Jameel Sewell is third on the team in rushing with 106 yards. He leads the Cavaliers with 109 carries and is tied for the lead with and five rushing touchdowns. He could be a threat along with Vic Hall, who's capable of operating the offense out of the wildcat.

Rashawn Jackson is Virginia's top rusher with 420 yards. A bruising runner, he's complimented by a shiftier Mikell Simpson, who's carried for 286 yards.

Four starters along the offensive line have combined to make 108 career starts. Will Barker leads the unit from the right tackle spot. He's started 47 games during his career.

Clemson expects Da'Quan Bowers to return to the field after injuring his knee versus Coastal Carolina. His return to the line will command double teams, opening up space for any of the five interior tackles to make tackles and will help give the linebackers a clear line of sight to the ball carrier.

The Cavalier offensive line's shortest starter stands 6-5. Look for the Tigers to have their way upfront since they'll have lower pad levels. Jarvis Jenkins should continue building on their high tackle for loss totals. He and Ricky Sapp are tied for the team-high (10).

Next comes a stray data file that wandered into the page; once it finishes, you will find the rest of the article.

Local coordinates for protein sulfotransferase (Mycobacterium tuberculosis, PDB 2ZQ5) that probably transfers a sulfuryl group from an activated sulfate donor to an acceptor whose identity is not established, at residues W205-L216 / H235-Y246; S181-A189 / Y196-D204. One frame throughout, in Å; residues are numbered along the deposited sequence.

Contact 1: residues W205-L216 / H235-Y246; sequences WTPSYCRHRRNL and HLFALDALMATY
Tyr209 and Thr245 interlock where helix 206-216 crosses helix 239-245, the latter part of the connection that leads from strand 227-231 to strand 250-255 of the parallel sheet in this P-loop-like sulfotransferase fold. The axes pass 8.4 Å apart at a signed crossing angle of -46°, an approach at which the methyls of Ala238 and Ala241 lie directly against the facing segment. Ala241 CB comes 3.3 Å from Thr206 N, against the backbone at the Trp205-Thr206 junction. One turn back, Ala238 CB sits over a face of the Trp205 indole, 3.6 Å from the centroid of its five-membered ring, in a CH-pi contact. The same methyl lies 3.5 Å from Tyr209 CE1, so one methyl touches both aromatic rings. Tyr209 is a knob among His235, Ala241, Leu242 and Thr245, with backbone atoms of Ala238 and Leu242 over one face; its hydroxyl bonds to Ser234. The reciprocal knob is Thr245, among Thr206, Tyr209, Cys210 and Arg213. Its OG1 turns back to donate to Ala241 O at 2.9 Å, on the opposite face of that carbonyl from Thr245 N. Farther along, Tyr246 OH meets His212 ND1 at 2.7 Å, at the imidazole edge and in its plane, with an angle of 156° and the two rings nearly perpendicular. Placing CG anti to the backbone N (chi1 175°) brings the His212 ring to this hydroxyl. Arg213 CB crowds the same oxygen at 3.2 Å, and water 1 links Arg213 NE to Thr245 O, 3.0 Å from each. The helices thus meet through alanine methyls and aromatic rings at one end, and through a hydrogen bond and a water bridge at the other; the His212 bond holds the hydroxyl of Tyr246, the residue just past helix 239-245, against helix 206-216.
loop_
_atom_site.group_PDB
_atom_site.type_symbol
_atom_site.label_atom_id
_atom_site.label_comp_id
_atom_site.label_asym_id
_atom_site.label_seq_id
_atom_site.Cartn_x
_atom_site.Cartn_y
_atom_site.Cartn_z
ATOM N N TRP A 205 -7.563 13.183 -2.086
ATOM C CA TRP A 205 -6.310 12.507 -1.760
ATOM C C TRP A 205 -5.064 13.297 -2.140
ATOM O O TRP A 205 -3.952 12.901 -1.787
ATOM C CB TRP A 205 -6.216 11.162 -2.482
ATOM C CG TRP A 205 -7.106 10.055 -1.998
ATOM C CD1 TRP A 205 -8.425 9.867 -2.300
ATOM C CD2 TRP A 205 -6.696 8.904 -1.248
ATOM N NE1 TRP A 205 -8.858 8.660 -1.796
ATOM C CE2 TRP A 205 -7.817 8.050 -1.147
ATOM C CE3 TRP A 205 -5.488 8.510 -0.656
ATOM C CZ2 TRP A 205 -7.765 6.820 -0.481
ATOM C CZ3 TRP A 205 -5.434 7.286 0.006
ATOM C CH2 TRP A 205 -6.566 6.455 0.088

Giving up over three sacks a game, Sewell will be running for his life early and often. Sapp, Bowers, Malliciah Goodman and Andre Branch will have a field day as they chase down Sewell. Although sacking Russell Wilson seemed to be a bit of a problem last Saturday, the same won't be said this weekend.

QB Jameel Sewell is third on the team in rushing with 106 yards. He also leads the Cavaliers with 109 carries and is tied for the lead with and five rushing touchdowns. (Getty Images)

As bad as the Cavaliers have been running the ball, throwing it hasn't been much better. Sewell threw for 221 yards this season, only the third time he's eclipsed 200 yards this season. The other two came in against Southern Miss (312) and Indiana (308).

Virginia quarterbacks are more efficient than those from Ball State, Vanderbilt and New Mexico State.

Like Clemson, Virginia likes to hit passes to running backs. Simpson and Jackson have 24 and 23 receptions, respectively. Kris Burd is the top wide receiver with 24 receptions.

At time this season, bigger receivers have given the Clemson corners trouble. Jarred Green is the tallest Virginia receiver who's played a significant role in the passing game. Though he's 6-2, he's not much of a vertical threat, as evidence by his 8.3 yards/reception.

Sewell has thrown seven interceptions this season. His efficiency rating (107.3) doesn't rank among the nation's top-100. As he runs to avoid pressure, look for safeties DeAndre McDaniel and Rashard Hall to actively pursue errant passes.


PREDICTION: Clemson 38 Virginia 0 Top Stories